The Observatory said the deadliest incident was on May 4, when a U.S.-led airstrike on the northern Islamic State-controlled village of Bir Mahli killed 64 people, including 31 children. A Pentagon spokesman at the time said that there was no information to indicate there were civilians in the village. The death toll was confirmed by other opposition groups in Syria.
Two videos and several photos released by a media arm of the IS group purport to show the aftermath of the strikes in the mixed Arab and Kurdish village showed children allegedly wounded in the airstrikes.
In another incident on June 8, an airstrike likely conducted by the U.S.-led coalition on the Islamic State-held village of Dali Hassan, also in northern Syria, killed a family of seven, the Observatory said.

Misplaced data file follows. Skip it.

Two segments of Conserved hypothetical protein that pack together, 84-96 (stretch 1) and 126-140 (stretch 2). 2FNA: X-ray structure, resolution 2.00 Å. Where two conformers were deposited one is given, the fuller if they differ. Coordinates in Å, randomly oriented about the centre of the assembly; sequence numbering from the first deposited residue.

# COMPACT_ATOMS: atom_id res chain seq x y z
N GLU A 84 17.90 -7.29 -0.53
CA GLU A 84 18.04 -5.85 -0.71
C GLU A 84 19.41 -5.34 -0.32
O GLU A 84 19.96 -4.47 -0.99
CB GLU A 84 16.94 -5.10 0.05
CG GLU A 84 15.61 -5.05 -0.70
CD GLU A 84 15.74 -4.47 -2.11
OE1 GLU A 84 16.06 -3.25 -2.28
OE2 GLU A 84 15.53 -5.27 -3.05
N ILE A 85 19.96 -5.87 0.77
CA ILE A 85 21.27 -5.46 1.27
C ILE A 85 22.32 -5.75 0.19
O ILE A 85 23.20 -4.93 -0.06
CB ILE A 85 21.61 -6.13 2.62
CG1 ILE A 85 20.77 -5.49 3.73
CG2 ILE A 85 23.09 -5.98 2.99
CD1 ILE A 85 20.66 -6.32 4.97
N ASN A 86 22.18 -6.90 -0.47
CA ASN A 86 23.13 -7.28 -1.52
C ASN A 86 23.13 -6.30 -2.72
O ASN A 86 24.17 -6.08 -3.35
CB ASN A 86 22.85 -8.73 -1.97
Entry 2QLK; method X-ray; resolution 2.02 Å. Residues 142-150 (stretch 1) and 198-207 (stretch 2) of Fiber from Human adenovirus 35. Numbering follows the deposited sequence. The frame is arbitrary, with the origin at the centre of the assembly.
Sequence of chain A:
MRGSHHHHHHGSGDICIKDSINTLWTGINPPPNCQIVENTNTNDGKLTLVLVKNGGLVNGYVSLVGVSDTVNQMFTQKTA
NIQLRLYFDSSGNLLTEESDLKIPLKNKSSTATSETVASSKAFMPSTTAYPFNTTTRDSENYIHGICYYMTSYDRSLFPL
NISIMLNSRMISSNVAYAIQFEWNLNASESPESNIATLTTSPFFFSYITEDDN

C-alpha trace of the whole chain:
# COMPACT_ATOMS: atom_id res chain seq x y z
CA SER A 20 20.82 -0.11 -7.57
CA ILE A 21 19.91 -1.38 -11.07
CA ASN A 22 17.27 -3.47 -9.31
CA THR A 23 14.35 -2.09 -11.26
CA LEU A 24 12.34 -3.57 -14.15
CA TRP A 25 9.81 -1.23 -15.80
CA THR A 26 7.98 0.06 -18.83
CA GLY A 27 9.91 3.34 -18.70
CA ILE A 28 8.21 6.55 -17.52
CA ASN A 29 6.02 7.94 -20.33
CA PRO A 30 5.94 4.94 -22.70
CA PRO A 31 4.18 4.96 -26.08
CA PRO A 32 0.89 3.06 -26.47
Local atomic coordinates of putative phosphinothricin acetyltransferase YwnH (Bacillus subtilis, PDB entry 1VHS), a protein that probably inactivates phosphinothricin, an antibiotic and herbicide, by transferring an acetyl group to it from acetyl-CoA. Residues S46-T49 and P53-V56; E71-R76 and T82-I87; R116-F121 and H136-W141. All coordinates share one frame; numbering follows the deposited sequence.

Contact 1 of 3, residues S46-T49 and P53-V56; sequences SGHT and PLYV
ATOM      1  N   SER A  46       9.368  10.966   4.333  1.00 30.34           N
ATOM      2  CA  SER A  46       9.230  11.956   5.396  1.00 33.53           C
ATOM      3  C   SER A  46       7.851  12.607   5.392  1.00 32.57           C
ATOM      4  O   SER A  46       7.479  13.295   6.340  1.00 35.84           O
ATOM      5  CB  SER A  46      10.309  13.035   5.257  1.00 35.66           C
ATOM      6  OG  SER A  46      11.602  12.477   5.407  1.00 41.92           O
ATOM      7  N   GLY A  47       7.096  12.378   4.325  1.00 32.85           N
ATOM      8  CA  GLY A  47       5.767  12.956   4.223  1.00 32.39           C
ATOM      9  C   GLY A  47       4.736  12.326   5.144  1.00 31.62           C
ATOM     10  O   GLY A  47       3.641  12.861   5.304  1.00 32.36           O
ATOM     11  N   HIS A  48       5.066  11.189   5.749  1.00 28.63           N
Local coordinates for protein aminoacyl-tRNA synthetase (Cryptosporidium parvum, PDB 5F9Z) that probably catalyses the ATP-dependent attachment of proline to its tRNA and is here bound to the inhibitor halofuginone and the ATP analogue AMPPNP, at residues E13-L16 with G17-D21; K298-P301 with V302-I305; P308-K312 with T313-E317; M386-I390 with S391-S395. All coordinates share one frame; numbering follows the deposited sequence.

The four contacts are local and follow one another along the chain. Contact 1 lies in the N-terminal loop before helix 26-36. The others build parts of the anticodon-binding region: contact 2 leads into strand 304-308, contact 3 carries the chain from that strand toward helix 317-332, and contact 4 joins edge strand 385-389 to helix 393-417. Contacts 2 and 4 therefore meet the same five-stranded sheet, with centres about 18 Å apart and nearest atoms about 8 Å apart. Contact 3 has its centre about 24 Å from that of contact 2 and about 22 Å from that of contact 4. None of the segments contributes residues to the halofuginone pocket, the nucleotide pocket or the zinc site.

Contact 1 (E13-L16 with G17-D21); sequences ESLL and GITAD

Turkey, which recently began carrying out its own airstrikes against the IS group in Syria and Kurdish militants in northern Iraq, said it would investigate accusations by the Iraqi Kurdish regional government and activists with the Kurdistan Workers' Party, or PKK, that its airstrikes caused civilian casualties in the northern Iraqi town of Zargel.
Also on Monday, the leader of Iraq's Kurdish region, President Massoud Barzani, said Iraqi Kurds must maintain control of areas in northwestern Iraq, including the city of Sinjar, after they are recaptured from Islamic State militants.
His speech marked the anniversary of the fall of Sinjar to the Islamic State group, which forced tens of thousands of people from Iraq's Yazidi minority to flee into the mountains, prompting the U.S. to begin the airstrikes targeting the militant group.
Other Kurdish groups, including the PKK and the Syrian Kurdish People's Protection Units, claim Sinjar as part of their territory. All three groups are battling to retake Sinjar.
Karam reported from Beirut. Associated Press writer Salar Salim in Irbil, Iraq, contributed to this report.